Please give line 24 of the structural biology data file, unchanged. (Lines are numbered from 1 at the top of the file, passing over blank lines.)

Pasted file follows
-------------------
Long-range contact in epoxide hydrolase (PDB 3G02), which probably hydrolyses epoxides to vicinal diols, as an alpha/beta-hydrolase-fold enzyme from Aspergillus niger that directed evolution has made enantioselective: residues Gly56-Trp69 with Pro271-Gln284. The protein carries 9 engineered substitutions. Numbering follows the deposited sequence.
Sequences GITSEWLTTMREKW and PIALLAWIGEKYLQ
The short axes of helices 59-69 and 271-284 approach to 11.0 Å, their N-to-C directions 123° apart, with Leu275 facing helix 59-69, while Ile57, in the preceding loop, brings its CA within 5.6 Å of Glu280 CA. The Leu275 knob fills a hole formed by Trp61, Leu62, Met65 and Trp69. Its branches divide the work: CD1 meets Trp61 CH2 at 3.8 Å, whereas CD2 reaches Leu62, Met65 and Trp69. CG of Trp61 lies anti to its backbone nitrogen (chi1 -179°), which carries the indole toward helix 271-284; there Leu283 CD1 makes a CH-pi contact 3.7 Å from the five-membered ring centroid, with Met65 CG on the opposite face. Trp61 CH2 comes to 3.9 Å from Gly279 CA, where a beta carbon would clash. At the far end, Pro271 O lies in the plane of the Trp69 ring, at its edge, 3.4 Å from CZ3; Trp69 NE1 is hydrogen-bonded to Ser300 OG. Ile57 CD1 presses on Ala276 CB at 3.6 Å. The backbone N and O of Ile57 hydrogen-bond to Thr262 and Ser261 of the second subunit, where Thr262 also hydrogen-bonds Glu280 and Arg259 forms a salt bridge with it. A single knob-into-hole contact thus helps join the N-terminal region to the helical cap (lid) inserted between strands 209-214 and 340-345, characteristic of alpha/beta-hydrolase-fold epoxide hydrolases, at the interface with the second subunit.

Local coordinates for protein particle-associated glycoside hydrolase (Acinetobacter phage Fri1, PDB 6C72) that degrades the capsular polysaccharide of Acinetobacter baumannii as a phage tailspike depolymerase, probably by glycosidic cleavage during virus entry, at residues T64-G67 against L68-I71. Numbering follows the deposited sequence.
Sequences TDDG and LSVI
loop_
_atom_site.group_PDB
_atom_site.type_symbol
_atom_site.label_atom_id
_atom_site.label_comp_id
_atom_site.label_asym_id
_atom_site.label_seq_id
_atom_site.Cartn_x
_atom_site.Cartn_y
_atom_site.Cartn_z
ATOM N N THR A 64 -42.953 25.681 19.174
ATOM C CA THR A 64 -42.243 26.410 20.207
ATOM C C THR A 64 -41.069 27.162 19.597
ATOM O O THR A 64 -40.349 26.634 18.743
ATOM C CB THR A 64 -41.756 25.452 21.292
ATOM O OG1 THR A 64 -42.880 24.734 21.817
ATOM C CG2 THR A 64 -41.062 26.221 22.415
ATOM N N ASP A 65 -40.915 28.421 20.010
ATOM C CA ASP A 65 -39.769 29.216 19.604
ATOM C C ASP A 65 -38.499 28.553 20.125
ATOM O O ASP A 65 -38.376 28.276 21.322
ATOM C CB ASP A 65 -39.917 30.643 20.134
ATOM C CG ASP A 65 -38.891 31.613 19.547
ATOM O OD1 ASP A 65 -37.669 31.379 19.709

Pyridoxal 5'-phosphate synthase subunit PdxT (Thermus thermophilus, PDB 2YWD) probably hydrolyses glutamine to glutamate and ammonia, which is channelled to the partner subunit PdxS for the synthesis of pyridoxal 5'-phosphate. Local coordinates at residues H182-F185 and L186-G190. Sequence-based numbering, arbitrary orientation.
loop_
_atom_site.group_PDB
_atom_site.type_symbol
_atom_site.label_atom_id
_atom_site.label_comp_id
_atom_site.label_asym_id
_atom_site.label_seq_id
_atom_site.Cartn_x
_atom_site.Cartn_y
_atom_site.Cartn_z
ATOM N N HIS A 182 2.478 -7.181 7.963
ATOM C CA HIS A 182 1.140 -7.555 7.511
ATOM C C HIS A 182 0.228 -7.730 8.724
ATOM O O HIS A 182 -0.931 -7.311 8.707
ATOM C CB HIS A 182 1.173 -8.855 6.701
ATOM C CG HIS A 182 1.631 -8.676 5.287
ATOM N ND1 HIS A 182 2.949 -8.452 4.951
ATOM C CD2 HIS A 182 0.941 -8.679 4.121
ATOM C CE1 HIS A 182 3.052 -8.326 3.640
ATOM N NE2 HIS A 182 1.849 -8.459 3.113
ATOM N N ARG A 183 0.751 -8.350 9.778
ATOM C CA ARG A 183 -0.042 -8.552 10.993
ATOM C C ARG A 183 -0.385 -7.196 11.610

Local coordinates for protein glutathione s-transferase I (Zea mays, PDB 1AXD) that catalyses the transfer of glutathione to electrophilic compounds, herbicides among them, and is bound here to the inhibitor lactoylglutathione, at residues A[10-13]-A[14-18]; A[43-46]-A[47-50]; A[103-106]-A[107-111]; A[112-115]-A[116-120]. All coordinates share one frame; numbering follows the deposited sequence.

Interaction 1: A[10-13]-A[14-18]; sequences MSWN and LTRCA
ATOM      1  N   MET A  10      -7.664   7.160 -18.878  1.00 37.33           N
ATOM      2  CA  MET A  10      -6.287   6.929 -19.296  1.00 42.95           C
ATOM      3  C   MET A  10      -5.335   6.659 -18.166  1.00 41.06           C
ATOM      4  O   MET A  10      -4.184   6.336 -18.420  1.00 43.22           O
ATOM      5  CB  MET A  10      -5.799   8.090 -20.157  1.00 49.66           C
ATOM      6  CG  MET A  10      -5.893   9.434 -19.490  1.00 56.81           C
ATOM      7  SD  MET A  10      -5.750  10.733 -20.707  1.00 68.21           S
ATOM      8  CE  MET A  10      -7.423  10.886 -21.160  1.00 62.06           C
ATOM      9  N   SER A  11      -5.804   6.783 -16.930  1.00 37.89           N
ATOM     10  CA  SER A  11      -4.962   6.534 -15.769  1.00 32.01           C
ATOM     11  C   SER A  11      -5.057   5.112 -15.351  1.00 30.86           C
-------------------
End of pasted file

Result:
ATOM C CA ASP A 65 -39.769 29.216 19.604